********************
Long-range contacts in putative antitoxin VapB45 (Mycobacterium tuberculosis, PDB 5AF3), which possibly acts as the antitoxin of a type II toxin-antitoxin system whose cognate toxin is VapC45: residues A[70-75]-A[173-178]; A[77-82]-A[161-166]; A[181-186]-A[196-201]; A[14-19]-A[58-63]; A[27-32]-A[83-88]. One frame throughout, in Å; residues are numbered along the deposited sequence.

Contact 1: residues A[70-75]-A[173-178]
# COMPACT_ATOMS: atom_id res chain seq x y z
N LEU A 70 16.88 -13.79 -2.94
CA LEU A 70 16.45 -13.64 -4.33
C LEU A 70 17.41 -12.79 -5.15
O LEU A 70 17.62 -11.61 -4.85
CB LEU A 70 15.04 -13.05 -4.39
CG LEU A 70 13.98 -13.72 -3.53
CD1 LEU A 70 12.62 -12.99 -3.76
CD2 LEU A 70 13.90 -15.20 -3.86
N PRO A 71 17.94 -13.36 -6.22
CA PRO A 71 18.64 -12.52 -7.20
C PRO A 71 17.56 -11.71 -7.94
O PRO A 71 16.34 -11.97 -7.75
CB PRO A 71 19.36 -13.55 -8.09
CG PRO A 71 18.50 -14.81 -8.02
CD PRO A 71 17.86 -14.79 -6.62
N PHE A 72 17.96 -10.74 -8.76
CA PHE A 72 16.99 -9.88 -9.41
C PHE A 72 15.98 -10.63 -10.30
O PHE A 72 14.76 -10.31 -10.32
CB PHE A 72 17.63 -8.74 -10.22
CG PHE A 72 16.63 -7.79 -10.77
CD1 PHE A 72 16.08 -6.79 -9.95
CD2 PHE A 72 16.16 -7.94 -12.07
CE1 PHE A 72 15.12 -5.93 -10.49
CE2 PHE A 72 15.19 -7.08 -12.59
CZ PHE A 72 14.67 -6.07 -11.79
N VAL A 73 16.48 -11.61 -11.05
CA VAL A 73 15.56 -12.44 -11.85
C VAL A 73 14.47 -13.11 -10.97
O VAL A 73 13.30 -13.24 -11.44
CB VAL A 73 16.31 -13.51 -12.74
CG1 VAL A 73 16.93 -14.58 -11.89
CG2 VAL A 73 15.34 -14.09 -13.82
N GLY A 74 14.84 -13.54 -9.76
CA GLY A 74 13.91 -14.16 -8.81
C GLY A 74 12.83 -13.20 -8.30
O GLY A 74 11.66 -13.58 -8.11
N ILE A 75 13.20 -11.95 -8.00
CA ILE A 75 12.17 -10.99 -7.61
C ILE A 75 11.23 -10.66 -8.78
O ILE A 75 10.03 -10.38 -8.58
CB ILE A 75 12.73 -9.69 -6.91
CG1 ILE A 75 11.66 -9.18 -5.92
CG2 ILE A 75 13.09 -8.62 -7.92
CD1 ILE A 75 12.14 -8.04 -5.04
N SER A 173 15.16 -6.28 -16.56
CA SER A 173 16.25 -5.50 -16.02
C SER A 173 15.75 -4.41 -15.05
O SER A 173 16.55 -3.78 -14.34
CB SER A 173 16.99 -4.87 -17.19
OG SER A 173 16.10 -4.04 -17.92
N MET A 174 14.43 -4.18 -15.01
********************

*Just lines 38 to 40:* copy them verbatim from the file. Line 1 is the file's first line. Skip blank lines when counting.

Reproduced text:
CA GLY A 74 13.91 -14.16 -8.81
C GLY A 74 12.83 -13.20 -8.30
O GLY A 74 11.66 -13.58 -8.11